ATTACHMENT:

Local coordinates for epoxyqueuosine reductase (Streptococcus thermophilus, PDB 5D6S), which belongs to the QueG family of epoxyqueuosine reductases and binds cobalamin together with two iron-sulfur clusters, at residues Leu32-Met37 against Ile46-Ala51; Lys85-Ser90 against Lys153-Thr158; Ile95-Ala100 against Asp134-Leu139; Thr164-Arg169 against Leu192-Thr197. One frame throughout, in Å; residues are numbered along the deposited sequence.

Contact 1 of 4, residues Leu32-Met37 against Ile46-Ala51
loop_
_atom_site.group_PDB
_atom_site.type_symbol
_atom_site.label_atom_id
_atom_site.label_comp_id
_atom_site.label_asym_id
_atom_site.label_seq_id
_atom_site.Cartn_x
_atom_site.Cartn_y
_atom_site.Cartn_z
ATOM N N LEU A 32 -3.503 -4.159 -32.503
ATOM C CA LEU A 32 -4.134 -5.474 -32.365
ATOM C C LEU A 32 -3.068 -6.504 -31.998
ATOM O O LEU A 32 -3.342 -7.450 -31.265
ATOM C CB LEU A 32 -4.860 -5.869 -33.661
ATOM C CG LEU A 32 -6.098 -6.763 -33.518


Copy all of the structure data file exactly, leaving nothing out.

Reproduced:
Local coordinates for epoxyqueuosine reductase (Streptococcus thermophilus, PDB 5D6S), which belongs to the QueG family of epoxyqueuosine reductases and binds cobalamin together with two iron-sulfur clusters, at residues Leu32-Met37 against Ile46-Ala51; Lys85-Ser90 against Lys153-Thr158; Ile95-Ala100 against Asp134-Leu139; Thr164-Arg169 against Leu192-Thr197. One frame throughout, in Å; residues are numbered along the deposited sequence.

Contact 1 of 4, residues Leu32-Met37 against Ile46-Ala51
loop_
_atom_site.group_PDB
_atom_site.type_symbol
_atom_site.label_atom_id
_atom_site.label_comp_id
_atom_site.label_asym_id
_atom_site.label_seq_id
_atom_site.Cartn_x
_atom_site.Cartn_y
_atom_site.Cartn_z
ATOM N N LEU A 32 -3.503 -4.159 -32.503
ATOM C CA LEU A 32 -4.134 -5.474 -32.365
ATOM C C LEU A 32 -3.068 -6.504 -31.998
ATOM O O LEU A 32 -3.342 -7.450 -31.265
ATOM C CB LEU A 32 -4.860 -5.869 -33.661
ATOM C CG LEU A 32 -6.098 -6.763 -33.518